Prenuptial agreement saves millions; The law adopts a strict policy of requiring the demonstration of something unfair before it will open the Pandora's Box of litigation where there has been an agreement of this nature.
Byline: Karen Moores Partner and head of family law, Sydney Mitchell LLP
S | T Valentine's Day is a popular date for marriage proposals and so it may be a good point early in the year to consider the current position in relation to prenuptial agreements.
Following recent reports that prenuptial agreements are soon to be given legislative support, comes a case in which the current attitude of the courts towards prenuptial agreements has been made clearer.
It involved a wealthy couple who entered into a prenuptial agreement just before they married. The marriage proved short-lived, lasting around 15 months. The husband had assets in excess of PS13 million and an income of nearly PS400,000 per annum net of tax. The wife had a net worth of almost nil. Under the prenuptial agreement, the wife was entitled to an income of PS8,000 per month plus PS3,000 per annum per child.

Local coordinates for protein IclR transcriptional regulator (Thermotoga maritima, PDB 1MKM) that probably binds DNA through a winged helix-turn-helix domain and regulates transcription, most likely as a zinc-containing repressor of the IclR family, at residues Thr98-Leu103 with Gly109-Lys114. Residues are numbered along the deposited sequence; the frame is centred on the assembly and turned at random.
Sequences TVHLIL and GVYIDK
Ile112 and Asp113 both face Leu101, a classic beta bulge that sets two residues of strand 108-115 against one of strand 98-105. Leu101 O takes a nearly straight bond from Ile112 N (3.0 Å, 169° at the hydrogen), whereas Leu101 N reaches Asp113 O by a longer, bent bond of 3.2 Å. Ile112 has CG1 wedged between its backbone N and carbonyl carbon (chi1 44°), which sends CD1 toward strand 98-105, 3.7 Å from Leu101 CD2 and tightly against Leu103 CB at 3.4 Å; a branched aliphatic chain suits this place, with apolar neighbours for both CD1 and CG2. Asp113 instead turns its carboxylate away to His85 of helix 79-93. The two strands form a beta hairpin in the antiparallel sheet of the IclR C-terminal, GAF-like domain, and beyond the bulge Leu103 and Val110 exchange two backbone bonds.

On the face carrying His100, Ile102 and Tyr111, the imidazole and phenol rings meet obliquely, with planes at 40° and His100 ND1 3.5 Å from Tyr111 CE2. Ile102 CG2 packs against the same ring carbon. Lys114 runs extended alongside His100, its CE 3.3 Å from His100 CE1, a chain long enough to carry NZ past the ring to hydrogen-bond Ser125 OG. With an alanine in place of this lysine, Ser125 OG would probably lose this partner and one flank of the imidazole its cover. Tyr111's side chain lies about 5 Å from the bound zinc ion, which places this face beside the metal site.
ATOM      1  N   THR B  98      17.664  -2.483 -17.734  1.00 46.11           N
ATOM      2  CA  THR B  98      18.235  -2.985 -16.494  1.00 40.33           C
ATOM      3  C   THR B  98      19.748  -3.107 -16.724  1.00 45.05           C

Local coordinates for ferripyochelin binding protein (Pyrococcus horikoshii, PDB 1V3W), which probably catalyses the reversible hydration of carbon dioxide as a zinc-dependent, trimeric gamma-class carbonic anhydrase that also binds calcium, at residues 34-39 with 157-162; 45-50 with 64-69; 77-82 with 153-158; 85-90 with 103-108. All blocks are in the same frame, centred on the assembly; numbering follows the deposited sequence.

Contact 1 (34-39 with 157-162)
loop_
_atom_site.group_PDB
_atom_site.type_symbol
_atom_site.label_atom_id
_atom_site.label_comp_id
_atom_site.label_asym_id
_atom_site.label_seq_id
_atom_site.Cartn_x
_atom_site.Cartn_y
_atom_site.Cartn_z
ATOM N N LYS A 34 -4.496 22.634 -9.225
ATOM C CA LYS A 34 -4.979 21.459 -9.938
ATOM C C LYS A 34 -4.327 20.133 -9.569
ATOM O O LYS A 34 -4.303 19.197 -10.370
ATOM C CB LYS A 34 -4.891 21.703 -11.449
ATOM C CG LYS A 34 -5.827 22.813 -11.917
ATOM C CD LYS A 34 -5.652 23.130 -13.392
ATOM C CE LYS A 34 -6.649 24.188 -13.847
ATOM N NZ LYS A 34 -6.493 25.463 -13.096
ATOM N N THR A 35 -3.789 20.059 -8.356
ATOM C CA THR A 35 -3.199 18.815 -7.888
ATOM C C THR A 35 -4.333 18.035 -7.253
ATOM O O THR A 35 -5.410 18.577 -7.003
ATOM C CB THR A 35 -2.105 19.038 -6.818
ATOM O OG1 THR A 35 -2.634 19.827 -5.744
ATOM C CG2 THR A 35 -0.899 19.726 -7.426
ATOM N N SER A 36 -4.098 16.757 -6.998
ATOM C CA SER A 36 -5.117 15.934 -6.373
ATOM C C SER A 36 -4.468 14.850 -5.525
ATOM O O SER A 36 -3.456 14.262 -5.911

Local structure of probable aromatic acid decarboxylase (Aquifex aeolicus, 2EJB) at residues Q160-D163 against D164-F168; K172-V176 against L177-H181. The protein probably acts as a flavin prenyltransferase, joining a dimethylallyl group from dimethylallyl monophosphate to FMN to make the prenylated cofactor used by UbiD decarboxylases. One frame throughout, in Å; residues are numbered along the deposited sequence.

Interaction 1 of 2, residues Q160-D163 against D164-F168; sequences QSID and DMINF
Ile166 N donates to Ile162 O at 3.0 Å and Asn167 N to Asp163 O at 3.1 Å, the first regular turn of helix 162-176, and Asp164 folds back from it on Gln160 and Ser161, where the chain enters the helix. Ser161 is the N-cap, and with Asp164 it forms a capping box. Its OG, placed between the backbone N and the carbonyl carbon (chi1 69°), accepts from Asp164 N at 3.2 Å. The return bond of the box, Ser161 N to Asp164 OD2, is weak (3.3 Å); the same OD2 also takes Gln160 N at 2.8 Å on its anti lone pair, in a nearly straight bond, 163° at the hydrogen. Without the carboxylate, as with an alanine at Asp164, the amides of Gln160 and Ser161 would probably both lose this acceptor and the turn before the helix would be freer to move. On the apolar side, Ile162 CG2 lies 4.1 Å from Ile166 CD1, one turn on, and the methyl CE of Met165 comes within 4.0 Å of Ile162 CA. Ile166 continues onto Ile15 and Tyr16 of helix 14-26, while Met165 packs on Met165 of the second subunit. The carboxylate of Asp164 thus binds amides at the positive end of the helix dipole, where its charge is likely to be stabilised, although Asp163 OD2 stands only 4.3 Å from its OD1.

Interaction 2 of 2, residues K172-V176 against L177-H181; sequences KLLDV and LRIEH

The pre-nuptial was entered into with the benefit of legal advice on both sides and was signed by the wife, despite the presence on the agreement of a prominent warning that it should not be signed unless the signatory intended to be bound by its terms.
Despite this, in divorce proceedings, the wife sought an order that she should not be bound to the pre-nuptial agreement and claimed that she should receive the full range of 'financial remedies' available on divorce.
The court rejected her claim, Judge Mostyn stating that 'the law adopts a strict policy of requiring the demonstration of something unfair before it will open the Pandora's Box of litigation where there has been an agreement of this nature'.
This seems a clear indication that the courts will up-hold Prenuptial agreements, although of course each case is dealt with on its own particular facts.
Although this case involved a wealthy couple, pre-nuptial agreements are not limited to only those with wealth. Whatever, your balance sheet, a pre-nuptial agreement provides reassurance as to what will happen in the event of a divorce.
Karen Moores, partner and head of family law, Sydney Mitchell LLP